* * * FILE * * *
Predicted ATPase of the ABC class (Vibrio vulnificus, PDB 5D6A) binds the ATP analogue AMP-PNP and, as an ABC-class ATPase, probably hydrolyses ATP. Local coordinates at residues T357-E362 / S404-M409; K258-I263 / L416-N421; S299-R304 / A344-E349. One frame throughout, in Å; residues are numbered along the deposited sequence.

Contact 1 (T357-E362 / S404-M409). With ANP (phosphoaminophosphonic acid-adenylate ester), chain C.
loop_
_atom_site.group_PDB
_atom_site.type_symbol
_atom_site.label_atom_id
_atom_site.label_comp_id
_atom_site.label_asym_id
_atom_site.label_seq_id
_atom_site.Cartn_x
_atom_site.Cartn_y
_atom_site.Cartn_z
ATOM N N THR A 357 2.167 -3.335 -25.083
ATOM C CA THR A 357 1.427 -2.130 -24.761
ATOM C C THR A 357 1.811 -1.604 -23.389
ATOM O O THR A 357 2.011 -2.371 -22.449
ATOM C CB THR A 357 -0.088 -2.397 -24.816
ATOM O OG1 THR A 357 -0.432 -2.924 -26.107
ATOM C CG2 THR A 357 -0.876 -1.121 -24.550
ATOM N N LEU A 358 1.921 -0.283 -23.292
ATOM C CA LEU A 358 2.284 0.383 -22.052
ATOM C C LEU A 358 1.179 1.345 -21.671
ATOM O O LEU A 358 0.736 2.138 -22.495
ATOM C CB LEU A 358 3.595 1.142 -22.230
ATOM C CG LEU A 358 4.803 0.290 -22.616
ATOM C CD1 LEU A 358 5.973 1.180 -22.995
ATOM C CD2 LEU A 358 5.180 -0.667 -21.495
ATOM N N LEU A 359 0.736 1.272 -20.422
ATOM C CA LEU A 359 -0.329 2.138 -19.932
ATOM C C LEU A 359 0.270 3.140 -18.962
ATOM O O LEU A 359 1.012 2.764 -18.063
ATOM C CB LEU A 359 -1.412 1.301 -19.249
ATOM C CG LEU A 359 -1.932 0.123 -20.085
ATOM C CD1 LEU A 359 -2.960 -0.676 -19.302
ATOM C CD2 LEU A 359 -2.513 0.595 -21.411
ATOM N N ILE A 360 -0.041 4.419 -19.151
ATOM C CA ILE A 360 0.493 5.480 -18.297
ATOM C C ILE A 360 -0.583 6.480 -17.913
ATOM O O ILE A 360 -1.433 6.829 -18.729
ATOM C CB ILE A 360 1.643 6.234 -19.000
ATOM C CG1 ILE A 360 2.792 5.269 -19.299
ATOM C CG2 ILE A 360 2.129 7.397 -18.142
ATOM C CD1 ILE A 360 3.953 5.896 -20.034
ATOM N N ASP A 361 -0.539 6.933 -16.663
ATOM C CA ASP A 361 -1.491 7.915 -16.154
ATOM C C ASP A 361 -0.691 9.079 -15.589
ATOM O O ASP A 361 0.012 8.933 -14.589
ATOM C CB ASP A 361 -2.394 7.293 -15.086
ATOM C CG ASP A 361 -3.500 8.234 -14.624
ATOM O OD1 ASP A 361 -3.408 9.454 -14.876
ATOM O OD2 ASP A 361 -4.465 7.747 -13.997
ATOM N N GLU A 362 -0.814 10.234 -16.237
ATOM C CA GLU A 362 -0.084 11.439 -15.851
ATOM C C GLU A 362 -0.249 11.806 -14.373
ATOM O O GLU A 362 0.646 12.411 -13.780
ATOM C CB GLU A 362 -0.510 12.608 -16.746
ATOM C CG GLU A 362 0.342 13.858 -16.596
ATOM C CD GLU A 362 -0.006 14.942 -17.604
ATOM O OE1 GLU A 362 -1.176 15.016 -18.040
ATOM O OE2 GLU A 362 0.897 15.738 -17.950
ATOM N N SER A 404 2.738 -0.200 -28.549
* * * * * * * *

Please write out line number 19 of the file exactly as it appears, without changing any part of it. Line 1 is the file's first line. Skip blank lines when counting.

ATOM C CG2 THR A 357 -0.876 -1.121 -24.550